|A Cut-up Life By Patrick McDermid||[PREVIOUS PAGE] [NEXT PAGE] [Texts Index]|
All these diverse "personality samples" share an element of
commonality: We are drawn together by our patterns of addiction. Personal
differences are laid to rest (at least temporarily) through the offering up of
substances to be abused: For example, this afternoon when Blurry unexpectedly
produces a baggy of psychedelic mushrooms, Grimm becomes at least tolerant of
Blurry's eccentricities, if not downright friendly.
Blurry makes an elaborate ceremony of brewing the mushrooms on the
stove and telling the tale of how he managed to procure this particular batch of
mind-altering fungi. He says he picked them from a farmer's field out by the
airport yesterday afternoon. Some cops were apparently eyeballing him from the
road and deliberating whether or not to cause a fuss. It's a sticky situation
with the 'shrooms in Vancouver. On the one hand the Authorities want to do their
part in the War on Drugs, but Mother Nature is being very unsympathetic to their
cause: The 'shrooms proliferate even on suburban families' lawns.
Finally Blurry serves up the mushroom tea. It's more like a soup, with big
chunks of gritty mushrooms floating around. Everybody partakes to some degree:
Grimm, Don, and I drink a couple of cups each, while Ronald and Michael, who both
more or less shun the use of psychedelics, have only a few sips.
We sit around and wait for the `psibes to take hold. We dither
around with the typewriter a bit, typing out a few lines each. Reading over the
page I detect the first signs that the collective Mind is mutating:
The evening wears on, and pretty soon I am developing a thirst. "It might be nice to have a little something to drink." I say. Moments later everyone is scrounging through their pockets for loose change, fishing out quarters and the odd crumpled one or two dollar bill, until finally we have pooled eight bucks or so, enough for two litres of wine (extra crude quality).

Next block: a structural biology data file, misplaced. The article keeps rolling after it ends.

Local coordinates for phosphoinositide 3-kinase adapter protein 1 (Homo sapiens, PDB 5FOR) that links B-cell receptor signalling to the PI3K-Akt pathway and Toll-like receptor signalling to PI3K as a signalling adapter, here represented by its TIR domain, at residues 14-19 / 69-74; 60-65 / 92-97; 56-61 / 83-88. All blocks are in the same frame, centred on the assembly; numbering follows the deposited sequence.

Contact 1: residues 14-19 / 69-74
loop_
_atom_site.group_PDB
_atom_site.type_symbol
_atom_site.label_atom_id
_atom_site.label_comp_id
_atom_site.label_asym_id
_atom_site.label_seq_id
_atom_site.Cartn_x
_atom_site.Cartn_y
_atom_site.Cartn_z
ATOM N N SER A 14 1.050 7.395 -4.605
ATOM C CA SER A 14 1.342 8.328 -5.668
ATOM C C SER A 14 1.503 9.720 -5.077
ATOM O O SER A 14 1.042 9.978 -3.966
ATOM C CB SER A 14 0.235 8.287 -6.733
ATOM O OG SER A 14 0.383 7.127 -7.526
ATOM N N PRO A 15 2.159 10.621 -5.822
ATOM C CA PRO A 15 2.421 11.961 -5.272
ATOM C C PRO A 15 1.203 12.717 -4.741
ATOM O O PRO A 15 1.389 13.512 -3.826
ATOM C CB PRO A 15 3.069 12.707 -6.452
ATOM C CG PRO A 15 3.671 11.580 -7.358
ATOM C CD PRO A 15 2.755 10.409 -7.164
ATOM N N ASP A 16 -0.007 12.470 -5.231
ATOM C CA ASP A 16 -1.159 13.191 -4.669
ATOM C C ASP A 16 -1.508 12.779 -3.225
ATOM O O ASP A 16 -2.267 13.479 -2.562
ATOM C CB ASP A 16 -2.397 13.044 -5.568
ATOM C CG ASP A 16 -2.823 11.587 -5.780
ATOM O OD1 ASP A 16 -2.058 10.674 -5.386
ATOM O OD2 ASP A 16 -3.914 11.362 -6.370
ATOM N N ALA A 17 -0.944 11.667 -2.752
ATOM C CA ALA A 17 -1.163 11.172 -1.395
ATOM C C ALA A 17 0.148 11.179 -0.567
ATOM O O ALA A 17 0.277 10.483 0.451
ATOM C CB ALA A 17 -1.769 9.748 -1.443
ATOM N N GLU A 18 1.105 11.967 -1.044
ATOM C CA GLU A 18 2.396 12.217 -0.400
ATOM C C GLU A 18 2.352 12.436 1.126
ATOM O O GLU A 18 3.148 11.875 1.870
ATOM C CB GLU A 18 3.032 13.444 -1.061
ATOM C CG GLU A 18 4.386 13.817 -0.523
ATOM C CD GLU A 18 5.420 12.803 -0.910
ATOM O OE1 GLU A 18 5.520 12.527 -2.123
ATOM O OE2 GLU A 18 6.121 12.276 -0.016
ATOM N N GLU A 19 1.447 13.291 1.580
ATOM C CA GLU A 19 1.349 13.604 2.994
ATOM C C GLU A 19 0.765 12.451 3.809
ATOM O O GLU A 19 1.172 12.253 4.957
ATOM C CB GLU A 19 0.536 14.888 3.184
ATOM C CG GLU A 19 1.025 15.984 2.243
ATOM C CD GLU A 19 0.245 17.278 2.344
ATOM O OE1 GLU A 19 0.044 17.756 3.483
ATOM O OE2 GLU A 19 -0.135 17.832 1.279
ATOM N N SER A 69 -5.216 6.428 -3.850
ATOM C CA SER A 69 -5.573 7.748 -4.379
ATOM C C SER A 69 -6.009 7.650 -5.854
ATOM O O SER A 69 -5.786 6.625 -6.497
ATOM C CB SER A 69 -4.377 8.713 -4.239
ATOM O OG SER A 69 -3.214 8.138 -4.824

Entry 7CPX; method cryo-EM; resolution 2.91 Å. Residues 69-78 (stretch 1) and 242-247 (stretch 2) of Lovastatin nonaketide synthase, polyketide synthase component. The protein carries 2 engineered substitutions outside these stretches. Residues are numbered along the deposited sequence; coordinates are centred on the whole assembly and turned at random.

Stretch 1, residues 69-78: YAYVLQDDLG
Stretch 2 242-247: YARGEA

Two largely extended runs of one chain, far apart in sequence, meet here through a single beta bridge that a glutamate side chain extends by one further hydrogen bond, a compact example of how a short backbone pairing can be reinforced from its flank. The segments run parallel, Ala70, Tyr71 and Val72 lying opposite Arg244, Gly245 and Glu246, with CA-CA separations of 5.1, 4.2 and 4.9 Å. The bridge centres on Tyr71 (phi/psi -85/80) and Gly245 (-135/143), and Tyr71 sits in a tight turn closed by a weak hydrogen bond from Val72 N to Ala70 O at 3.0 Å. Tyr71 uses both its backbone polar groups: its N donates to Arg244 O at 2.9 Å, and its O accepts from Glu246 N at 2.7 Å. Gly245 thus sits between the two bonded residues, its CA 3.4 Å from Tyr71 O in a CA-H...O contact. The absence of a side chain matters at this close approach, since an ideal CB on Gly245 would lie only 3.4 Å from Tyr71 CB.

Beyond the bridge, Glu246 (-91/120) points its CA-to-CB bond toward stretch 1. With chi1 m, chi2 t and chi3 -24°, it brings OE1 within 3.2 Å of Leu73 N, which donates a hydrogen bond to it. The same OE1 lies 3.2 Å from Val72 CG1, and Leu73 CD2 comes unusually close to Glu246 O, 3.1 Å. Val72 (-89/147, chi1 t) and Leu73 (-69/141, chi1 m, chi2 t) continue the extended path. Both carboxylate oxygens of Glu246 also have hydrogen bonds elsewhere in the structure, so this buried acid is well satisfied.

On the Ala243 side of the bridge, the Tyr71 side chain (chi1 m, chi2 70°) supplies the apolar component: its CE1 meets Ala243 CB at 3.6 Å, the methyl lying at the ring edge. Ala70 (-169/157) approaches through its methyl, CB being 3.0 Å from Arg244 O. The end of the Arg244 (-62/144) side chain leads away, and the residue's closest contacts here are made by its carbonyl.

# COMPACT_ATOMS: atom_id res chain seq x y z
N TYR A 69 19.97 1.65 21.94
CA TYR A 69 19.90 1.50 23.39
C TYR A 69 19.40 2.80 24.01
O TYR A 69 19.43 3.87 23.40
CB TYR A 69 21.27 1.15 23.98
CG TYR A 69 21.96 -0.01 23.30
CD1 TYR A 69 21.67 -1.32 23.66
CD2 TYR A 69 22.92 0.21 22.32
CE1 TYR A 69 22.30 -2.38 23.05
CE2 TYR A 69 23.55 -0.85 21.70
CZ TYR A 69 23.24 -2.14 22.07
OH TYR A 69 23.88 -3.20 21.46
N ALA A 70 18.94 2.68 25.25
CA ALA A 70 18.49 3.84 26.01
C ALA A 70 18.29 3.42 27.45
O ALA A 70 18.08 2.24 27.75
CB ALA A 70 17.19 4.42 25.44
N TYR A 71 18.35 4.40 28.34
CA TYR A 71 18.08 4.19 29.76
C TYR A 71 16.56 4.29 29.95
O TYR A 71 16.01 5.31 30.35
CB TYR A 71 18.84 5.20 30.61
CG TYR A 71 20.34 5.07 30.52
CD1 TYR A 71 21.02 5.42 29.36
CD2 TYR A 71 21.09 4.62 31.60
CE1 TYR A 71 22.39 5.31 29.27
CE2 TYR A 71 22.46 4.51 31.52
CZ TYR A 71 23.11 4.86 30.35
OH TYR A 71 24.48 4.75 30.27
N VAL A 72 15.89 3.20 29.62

Since it was my idea to get some wine in the first place, I volunteer to hike to
the liquor store, which is within about half an hours' walking distance from the
Space. Don says he will come with me. In a strange flurry of exaggerated
movements we hastily put our coats on and march out the door,
driven by a sense of purpose into the mysteries of Outer Space.
The downtown streets are swept by a cool winter breeze. I feel
a mild buzzing in the back of my head as we start down the darkened streets
"I'm beginning to feel an overwhelming sense of well-being." Says Don.
"Yeah, me too. Obviously only artificial though."
"What's the difference between a real sense of well being and an artificially induced one?" asks Don.
Time collapses and we are suddenly walking through the streets
of Chinatown. On either side of us there are rows of crates containing
vegetables, seaweeds, dried fish, and large black eggs which appear to have been
buried since the dinosaur age. Roast ducks hang from hooks behind steamed glass
display windows, dripping brown juice. Fragments of Chinese phrases leap out at
us from clusters of evening shoppers.
Onwards through the mingling crowds... The scene changes now to Skid Row, where puffy-eyed natives stagger from bar to bar. We are assaulted by flickering neon signs on the store fronts of pawnbrokers, saloons and cheap motels. We can see into the interiors of decrepit cafes where bums are seated in ordered wooden booths staring blankly over their coffee cups.
Slowly the street scene begins to transform again and soon we are in Money World, the thriving economic centre of the city. Now the passers-by are clad in leather and furs, expensive perfumes waft in the wake of their passing. Trendoids strike fashion magazine poses as they stand waiting in line-ups outside of restaurants.
I am wholly absorbed in the clarity of this Vision. The street has become a vivid studio sound stage where everything is more emphasized, larger than life. Every mundane perception vibrates with Cosmic Meaning. As we approach the liquor store, we are intercepted by a group of bums looking for spare change.
"Back off. We barely got enough to buy a bottle for ourselves right now." says Don, tension in his voice.The disgruntled beggars move to let us by. Except one. And this guy is truly in Outer Space. He's a ranter, possibly into the delirium stage of alcohol withdrawal. In my abnormally receptive state of consciousness, I have no choice but to stop and listen to what he is saying:
"...And Castro is no fool." says the bum, staring directly into my eyes, "He has a Masters degree in Political Science. And he stood there in front of the twenty thousand troops, of which I was one. And he was talking about Stalin. And he says to us: `Stalin looked at the ceiling, and said to Illusion: `PORQUOI?'"
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